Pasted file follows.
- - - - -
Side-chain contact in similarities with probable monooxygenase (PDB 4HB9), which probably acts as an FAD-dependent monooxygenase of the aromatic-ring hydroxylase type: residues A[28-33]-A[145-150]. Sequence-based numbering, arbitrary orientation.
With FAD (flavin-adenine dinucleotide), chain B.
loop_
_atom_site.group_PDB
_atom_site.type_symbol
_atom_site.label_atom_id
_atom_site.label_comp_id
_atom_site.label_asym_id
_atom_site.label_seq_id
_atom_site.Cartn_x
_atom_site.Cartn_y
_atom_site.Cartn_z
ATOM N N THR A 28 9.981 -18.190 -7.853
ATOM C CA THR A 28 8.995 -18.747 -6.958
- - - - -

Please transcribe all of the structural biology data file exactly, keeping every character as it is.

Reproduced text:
Side-chain contact in similarities with probable monooxygenase (PDB 4HB9), which probably acts as an FAD-dependent monooxygenase of the aromatic-ring hydroxylase type: residues A[28-33]-A[145-150]. Sequence-based numbering, arbitrary orientation.
With FAD (flavin-adenine dinucleotide), chain B.
loop_
_atom_site.group_PDB
_atom_site.type_symbol
_atom_site.label_atom_id
_atom_site.label_comp_id
_atom_site.label_asym_id
_atom_site.label_seq_id
_atom_site.Cartn_x
_atom_site.Cartn_y
_atom_site.Cartn_z
ATOM N N THR A 28 9.981 -18.190 -7.853
ATOM C CA THR A 28 8.995 -18.747 -6.958